Whether or not you follow the politics of the Anglican Communion is probably related to whether or not you have a mental illness. Nevertheless, my people have been engaged in a struggle that represents the very understanding of authority in the postmodern age. Which is actually pretty cool, in that geeky sort-of-way.
Here’s my basic overview:
Since the 1960s or maybe even earlier, certain groups began planning to leave the Episcopal Church. Some leave sporadically over the ensuing years, primarily over difference in theology and authority. Then, in 2003, it all starts to happen. Several bishops, dioceses, congregations, clergy, and individuals start making a claim of independence from the Episcopal Church taking several forms, eventually coallescing around two primary entities: ACNA (Anglican Church in North America) and AMiA (Anglican Mission in the Americas). These two groups are sanctioned by overseas bishops. The Episcopal Church and our northern neighbors, the Anglican Church of Canada, the dissident groups, and the overseas bishops are all scolded for their behavior. Then, under continued pressure to further sanction the Episcopal Church, a scheme to write an Anglican Covenant is devised, which is playing out right now.
In actual practice, the only ones that have broken canon law of the Anglican Consultative Council (ACC) are these overseas bishops, who have attempted to set up parallel jurisdiction in North America, which is a real no-no. It is also of no small consequence that these same entities (with help from schismatic Anglicans over here) claim justification for their law-breaking based on a supposed breaking of faith and community on the part of the Episcopal Church (TEC) and Anglican Church of Canada (ACoC).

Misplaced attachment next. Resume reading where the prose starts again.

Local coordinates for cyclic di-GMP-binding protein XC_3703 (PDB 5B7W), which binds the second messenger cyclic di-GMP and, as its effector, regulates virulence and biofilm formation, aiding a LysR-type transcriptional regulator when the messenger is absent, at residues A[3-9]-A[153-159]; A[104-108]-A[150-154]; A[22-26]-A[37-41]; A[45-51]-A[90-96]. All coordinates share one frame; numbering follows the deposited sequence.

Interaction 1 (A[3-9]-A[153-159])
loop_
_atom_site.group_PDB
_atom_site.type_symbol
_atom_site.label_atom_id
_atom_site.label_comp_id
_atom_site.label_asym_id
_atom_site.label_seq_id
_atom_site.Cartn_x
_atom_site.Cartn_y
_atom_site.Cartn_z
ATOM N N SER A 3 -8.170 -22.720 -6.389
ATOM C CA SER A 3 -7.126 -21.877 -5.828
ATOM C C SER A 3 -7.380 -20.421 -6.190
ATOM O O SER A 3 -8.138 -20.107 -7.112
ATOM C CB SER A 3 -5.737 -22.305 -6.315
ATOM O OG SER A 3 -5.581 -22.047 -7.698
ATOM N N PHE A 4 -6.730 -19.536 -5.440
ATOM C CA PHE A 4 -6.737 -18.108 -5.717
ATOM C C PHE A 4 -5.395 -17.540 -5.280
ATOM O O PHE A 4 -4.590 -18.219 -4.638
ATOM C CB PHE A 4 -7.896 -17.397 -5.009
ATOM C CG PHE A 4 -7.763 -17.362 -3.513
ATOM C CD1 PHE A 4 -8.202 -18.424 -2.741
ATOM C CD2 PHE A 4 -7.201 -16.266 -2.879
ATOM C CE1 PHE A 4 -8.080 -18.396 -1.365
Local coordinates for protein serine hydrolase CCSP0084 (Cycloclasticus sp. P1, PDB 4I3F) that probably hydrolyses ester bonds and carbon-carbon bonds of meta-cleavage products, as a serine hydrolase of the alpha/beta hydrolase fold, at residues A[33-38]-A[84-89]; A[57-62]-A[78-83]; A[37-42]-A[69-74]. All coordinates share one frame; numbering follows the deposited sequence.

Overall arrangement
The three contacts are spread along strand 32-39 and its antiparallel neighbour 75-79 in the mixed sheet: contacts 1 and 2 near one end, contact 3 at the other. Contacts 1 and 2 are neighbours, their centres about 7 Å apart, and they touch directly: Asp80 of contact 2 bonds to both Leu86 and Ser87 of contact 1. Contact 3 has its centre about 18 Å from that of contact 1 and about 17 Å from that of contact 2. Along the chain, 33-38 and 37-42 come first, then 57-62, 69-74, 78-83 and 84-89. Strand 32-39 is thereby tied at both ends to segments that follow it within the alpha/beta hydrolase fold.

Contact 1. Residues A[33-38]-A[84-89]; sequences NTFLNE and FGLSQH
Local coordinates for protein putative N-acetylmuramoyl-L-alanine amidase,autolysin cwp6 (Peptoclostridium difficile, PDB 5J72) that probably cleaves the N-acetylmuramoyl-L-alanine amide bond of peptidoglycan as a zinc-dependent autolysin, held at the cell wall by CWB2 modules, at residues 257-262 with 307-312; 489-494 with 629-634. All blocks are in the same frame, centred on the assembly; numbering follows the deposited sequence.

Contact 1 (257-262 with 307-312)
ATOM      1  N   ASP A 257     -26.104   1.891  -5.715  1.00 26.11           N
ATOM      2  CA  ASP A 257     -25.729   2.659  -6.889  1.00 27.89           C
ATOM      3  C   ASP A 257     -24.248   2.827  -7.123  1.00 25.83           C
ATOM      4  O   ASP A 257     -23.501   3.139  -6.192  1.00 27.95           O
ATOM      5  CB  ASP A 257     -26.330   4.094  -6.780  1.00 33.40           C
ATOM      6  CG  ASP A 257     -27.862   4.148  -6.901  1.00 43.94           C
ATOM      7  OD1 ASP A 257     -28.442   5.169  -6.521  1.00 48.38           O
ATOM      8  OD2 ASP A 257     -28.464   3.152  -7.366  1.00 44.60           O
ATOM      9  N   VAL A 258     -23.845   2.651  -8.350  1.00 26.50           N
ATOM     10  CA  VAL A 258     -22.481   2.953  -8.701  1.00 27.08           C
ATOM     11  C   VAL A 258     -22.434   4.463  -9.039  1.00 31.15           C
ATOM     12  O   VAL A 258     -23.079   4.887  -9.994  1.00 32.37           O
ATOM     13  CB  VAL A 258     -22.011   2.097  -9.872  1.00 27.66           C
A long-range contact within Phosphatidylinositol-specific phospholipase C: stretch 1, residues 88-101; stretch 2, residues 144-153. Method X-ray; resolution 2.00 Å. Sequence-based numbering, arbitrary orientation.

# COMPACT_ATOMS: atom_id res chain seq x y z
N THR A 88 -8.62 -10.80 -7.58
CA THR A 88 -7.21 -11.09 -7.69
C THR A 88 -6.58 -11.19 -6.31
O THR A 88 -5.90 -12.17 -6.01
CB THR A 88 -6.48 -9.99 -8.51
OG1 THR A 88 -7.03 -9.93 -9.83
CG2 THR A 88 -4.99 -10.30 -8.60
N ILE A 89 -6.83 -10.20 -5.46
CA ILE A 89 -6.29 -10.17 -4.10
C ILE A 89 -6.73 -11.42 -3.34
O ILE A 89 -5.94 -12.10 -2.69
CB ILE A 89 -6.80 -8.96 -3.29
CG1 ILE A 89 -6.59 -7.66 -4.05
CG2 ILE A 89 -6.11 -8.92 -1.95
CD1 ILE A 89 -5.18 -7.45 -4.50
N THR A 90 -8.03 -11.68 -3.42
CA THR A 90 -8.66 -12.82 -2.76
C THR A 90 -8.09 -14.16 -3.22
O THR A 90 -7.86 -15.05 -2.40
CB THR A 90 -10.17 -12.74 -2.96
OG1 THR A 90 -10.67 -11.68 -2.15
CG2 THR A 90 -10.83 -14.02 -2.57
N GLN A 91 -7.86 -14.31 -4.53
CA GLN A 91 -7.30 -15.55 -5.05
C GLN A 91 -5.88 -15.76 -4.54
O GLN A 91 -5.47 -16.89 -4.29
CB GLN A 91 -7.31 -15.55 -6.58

This issue brings up a whole host of questions, but there are a few specific ones I am interested in. And before I go any further, I am not interested in flame-throwing or discussion of heresy or liberal tyrrany or other such inequitable and offensive non-conversation. Here they are:
- Do we really hold as equal the conjecture of assumed unspoken laws and the actual breaking of real ones?
- Shall our U.S. love for revolution balance with our love of imposed equilibrium?
- Shall a spirit of mercy and forgiveness influence our future? Or shall pure legalism? Or shall brute force?
There is a wonderful conversation going on over at Mark Harris’ blog, Preludium, about a hypothetical arrangement in which a parallel system might happen. What is most profound is Harris’ response that there is one really good reason that it won’t:
Because no Communion of Churches in its right mind will deliberately include a new member church that exist precisely because the new member Church believes an existing member church to be un-Christian, heretical and not truly Anglican. Because the Anglican Communion has some interest in being in its right mind, that is a communion in which scripture, reason and tradition all play a part in discernment, the Anglican Communion will avoid, if at all possible, doing something as blatantly stupid as inviting membership from a church already a break-away from a member body.
He gives a second reason, based on the legal foundation, but this one superbly declares the problem of being the one who breaks something, then seeking to be seen as equals, with that same maturity and authority. This, of course, is the nature of spin.
All of this is related to a gigantic cultural question that has been baring down on us for most of the 20th Century. It reared its ugly head in the 2000s and won’t leave us alone until we deal with it. It is so massive, that we, like the proverbial elephant, find ourselves arguing over defining it, while only seeing its parts. That question is about authority and where it comes from.
Phyllis Tickle, in her prescient book, The Great Emergence, describes our history and all of the big questions of our history as relating to this simple question of authority. Who has it? What constitutes it? How do we agree upon it?
What has been breaking through has been our inadequacy in dealing with the consequences of challenging authority. Specifically, what happens when people or countries break certain laws? Whether that is the U.S. military under Bush defying the Geneva Conventions through torture and indefinite detention or churches breaking canon laws, we are seeing few adverse ramifications for breaking many actual laws and treaties. There seems to be no penal or social punishment for these sorts of actions. This, of course, is aided by the “self-defense” scapegoat.
So, how do we deal with actual law-breaking when we have no prescribed means of punishment?
My response is coming tomorrow. What do you think?